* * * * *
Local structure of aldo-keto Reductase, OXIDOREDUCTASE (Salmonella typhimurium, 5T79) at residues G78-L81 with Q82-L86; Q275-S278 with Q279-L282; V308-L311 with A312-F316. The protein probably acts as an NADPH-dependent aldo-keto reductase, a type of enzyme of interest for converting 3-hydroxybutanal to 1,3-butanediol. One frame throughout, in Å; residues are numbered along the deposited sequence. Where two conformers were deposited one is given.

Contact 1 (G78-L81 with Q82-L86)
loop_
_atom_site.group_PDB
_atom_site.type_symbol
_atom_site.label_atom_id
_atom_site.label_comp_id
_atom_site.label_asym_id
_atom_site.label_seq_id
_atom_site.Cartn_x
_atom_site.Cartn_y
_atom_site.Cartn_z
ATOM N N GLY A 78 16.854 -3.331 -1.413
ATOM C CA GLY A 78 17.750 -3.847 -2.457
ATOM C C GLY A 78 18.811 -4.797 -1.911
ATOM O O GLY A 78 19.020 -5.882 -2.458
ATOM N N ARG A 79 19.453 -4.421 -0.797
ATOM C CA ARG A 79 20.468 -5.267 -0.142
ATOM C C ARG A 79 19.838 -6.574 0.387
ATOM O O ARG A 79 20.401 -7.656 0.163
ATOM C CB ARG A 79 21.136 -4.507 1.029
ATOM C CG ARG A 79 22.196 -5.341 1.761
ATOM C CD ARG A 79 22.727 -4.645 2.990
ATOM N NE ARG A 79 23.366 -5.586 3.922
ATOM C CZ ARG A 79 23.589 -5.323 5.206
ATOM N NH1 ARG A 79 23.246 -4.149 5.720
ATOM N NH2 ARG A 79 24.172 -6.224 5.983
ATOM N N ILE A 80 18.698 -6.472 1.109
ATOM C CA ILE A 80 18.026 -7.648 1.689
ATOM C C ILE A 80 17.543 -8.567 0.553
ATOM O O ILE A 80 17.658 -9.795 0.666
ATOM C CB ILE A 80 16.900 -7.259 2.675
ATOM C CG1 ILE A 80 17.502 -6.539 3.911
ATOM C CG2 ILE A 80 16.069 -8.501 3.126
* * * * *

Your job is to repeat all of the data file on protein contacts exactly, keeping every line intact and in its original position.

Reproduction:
Local structure of aldo-keto Reductase, OXIDOREDUCTASE (Salmonella typhimurium, 5T79) at residues G78-L81 with Q82-L86; Q275-S278 with Q279-L282; V308-L311 with A312-F316. The protein probably acts as an NADPH-dependent aldo-keto reductase, a type of enzyme of interest for converting 3-hydroxybutanal to 1,3-butanediol. One frame throughout, in Å; residues are numbered along the deposited sequence. Where two conformers were deposited one is given.

Contact 1 (G78-L81 with Q82-L86)
loop_
_atom_site.group_PDB
_atom_site.type_symbol
_atom_site.label_atom_id
_atom_site.label_comp_id
_atom_site.label_asym_id
_atom_site.label_seq_id
_atom_site.Cartn_x
_atom_site.Cartn_y
_atom_site.Cartn_z
ATOM N N GLY A 78 16.854 -3.331 -1.413
ATOM C CA GLY A 78 17.750 -3.847 -2.457
ATOM C C GLY A 78 18.811 -4.797 -1.911
ATOM O O GLY A 78 19.020 -5.882 -2.458
ATOM N N ARG A 79 19.453 -4.421 -0.797
ATOM C CA ARG A 79 20.468 -5.267 -0.142
ATOM C C ARG A 79 19.838 -6.574 0.387
ATOM O O ARG A 79 20.401 -7.656 0.163
ATOM C CB ARG A 79 21.136 -4.507 1.029
ATOM C CG ARG A 79 22.196 -5.341 1.761
ATOM C CD ARG A 79 22.727 -4.645 2.990
ATOM N NE ARG A 79 23.366 -5.586 3.922
ATOM C CZ ARG A 79 23.589 -5.323 5.206
ATOM N NH1 ARG A 79 23.246 -4.149 5.720
ATOM N NH2 ARG A 79 24.172 -6.224 5.983
ATOM N N ILE A 80 18.698 -6.472 1.109
ATOM C CA ILE A 80 18.026 -7.648 1.689
ATOM C C ILE A 80 17.543 -8.567 0.553
ATOM O O ILE A 80 17.658 -9.795 0.666
ATOM C CB ILE A 80 16.900 -7.259 2.675
ATOM C CG1 ILE A 80 17.502 -6.539 3.911
ATOM C CG2 ILE A 80 16.069 -8.501 3.126